Webinar 2 - Engaging time-jealous students

Across the many projects within the two phases of this grant, the issue of student engagement, particularly focused and effortful participation became an enduring concern. It seems that contemporary students are not time poor (i.e. without time), but are, instead time jealous (i.e. needing to use their time effectively because of overlapping and competing priorities). As with learning, how students come to engage in, integrate and reconcile experiences provided by both university programs and workplaces, is central to the quality and extent of the outcomes of these experiences. Superficial or reluctant participation will lead to weak educational outcomes. Consequently, it is necessary to identify how best students can come to engage in these kinds of experiences in focused and effortful ways and, through though that, optimise the learning potential of these experiences.

The question addressed within this webinar is: How can contemporary, time jealous, students be assisted to engage effortfully in post-practicum activities to achieve effective outcomes?

Join us on Tuesday 24 November 2020 at 10.30 am to 12.30 pm with Professor Stephen Billett, for the Engaging time-jealous students webinar.

shap shap shap
Insights
Post-practicum project overview

Augmenting Students’ Learning for Employability Through Post-Practicum Educational Processes This project investigated and trialled a range of approaches...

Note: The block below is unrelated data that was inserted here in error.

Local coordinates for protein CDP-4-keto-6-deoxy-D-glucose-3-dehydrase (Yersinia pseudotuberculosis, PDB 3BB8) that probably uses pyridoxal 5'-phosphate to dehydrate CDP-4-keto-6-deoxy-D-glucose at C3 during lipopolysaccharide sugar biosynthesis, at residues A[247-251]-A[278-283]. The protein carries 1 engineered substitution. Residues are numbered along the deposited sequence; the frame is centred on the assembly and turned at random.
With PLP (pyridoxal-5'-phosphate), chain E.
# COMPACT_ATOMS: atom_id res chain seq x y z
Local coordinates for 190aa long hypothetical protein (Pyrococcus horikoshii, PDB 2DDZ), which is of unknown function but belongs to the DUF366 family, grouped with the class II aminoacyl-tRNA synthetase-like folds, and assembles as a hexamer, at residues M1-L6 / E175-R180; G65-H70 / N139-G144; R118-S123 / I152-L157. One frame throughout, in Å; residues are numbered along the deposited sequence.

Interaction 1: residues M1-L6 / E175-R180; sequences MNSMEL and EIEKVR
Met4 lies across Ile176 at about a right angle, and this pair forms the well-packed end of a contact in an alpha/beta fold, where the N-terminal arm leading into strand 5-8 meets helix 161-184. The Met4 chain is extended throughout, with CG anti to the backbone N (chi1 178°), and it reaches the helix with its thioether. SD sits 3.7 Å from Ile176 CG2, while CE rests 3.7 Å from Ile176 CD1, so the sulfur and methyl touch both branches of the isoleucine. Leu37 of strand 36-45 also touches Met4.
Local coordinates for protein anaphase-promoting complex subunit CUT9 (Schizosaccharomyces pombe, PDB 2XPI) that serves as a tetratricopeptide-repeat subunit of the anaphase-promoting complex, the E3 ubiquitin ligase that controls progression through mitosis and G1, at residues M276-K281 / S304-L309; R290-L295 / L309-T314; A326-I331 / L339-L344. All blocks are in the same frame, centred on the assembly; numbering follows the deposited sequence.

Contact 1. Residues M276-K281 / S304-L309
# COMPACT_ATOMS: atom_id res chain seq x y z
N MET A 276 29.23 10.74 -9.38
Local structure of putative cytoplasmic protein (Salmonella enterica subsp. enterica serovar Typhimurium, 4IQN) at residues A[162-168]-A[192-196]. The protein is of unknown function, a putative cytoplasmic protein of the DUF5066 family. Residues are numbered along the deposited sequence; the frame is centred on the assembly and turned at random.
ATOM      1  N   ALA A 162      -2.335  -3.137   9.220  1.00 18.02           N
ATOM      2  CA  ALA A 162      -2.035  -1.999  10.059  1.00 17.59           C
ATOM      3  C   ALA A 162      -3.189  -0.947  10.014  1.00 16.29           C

Guidelines for practice: Integrating practice-based experiences

These guidelines aim to assist people teaching in higher education to make decisions about organising and integrating their...

Final report: Augmenting students’ learning for employability through post-practicum educational processes

This report elaborates the processes and outcomes of the Office of Learning and Teaching grant ‘Augmenting Students’ Learning...

shap

This initiative is proudly supported by

Footer logo

Stephen Billett
About Professor Stephen Billet

Dr Stephen Billett is Professor of Adult and Vocational Education in the School of Education and Professional Studies at Griffith University, Brisbane, Australia and a National Teaching Fellow and Australian Research Council Future Fellow. After a career in garment manufacturing, he has worked as a vocational educator, educational administrator, teacher educator, professional development practitioner and policy developer in the Australian vocational education system and as a teacher and researcher at Griffith University.

Since 1992, he has researched learning through and for work and has published widely in fields of learning of occupations, workplace learning, work and conceptual accounts of learning for vocational purposes. He is a Fulbright Scholar (1999), National Teaching Fellow (2008-2010), and Australian Research Council Future Fellowship (2011-15). In 2013, he was awarded an honorary doctorate by Jyvasksla University (Finland) and another by the University of Geneva in October 2020, elected Fellow of the Academy of Social Sciences of Australia in 2015, Honorary lifetime membership of the Australian Co-operative Education Network, 2018, and appointed as an Honorary Research Fellow at Oxford University in 2019 and holds adjunct appointments at the University of Stavanger (Norway) and University West (Sweden). He currently leads research projects in Australia, Singapore and Norway funded by national granting bodies, governments and global agencies.